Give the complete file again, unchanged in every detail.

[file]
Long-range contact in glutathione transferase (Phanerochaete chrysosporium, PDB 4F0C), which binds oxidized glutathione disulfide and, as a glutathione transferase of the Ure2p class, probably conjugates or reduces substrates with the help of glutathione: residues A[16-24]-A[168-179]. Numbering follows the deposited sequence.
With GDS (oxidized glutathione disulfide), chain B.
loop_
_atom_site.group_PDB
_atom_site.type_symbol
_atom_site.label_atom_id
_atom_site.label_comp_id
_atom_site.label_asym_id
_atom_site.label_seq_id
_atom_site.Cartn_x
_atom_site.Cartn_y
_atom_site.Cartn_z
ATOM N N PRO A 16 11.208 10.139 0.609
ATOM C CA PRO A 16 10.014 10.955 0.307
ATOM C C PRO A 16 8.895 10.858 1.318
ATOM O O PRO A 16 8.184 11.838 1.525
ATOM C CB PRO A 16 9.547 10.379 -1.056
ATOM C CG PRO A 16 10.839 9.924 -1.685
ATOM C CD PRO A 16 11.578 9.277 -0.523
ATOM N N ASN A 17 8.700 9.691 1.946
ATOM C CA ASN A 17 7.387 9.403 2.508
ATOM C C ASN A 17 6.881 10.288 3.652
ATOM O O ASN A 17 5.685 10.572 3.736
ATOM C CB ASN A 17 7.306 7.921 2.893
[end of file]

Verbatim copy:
Long-range contact in glutathione transferase (Phanerochaete chrysosporium, PDB 4F0C), which binds oxidized glutathione disulfide and, as a glutathione transferase of the Ure2p class, probably conjugates or reduces substrates with the help of glutathione: residues A[16-24]-A[168-179]. Numbering follows the deposited sequence.
With GDS (oxidized glutathione disulfide), chain B.
loop_
_atom_site.group_PDB
_atom_site.type_symbol
_atom_site.label_atom_id
_atom_site.label_comp_id
_atom_site.label_asym_id
_atom_site.label_seq_id
_atom_site.Cartn_x
_atom_site.Cartn_y
_atom_site.Cartn_z
ATOM N N PRO A 16 11.208 10.139 0.609
ATOM C CA PRO A 16 10.014 10.955 0.307
ATOM C C PRO A 16 8.895 10.858 1.318
ATOM O O PRO A 16 8.184 11.838 1.525
ATOM C CB PRO A 16 9.547 10.379 -1.056
ATOM C CG PRO A 16 10.839 9.924 -1.685
ATOM C CD PRO A 16 11.578 9.277 -0.523
ATOM N N ASN A 17 8.700 9.691 1.946
ATOM C CA ASN A 17 7.387 9.403 2.508
ATOM C C ASN A 17 6.881 10.288 3.652
ATOM O O ASN A 17 5.685 10.572 3.736
ATOM C CB ASN A 17 7.306 7.921 2.893